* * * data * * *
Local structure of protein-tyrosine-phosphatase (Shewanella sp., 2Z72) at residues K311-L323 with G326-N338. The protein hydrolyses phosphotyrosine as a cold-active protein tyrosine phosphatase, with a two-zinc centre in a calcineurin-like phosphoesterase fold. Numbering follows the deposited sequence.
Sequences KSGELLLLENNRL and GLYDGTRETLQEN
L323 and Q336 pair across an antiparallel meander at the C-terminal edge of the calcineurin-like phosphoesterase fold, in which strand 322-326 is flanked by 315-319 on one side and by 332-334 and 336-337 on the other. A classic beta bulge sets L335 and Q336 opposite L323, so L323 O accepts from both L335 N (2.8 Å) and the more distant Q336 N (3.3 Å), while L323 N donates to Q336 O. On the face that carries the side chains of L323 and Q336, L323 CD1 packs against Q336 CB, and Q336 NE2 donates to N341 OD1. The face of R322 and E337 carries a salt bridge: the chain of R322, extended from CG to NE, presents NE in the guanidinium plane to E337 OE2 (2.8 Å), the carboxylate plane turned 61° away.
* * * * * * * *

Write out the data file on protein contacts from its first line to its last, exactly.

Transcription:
Local structure of protein-tyrosine-phosphatase (Shewanella sp., 2Z72) at residues K311-L323 with G326-N338. The protein hydrolyses phosphotyrosine as a cold-active protein tyrosine phosphatase, with a two-zinc centre in a calcineurin-like phosphoesterase fold. Numbering follows the deposited sequence.
Sequences KSGELLLLENNRL and GLYDGTRETLQEN
L323 and Q336 pair across an antiparallel meander at the C-terminal edge of the calcineurin-like phosphoesterase fold, in which strand 322-326 is flanked by 315-319 on one side and by 332-334 and 336-337 on the other. A classic beta bulge sets L335 and Q336 opposite L323, so L323 O accepts from both L335 N (2.8 Å) and the more distant Q336 N (3.3 Å), while L323 N donates to Q336 O. On the face that carries the side chains of L323 and Q336, L323 CD1 packs against Q336 CB, and Q336 NE2 donates to N341 OD1. The face of R322 and E337 carries a salt bridge: the chain of R322, extended from CG to NE, presents NE in the guanidinium plane to E337 OE2 (2.8 Å), the carboxylate plane turned 61° away.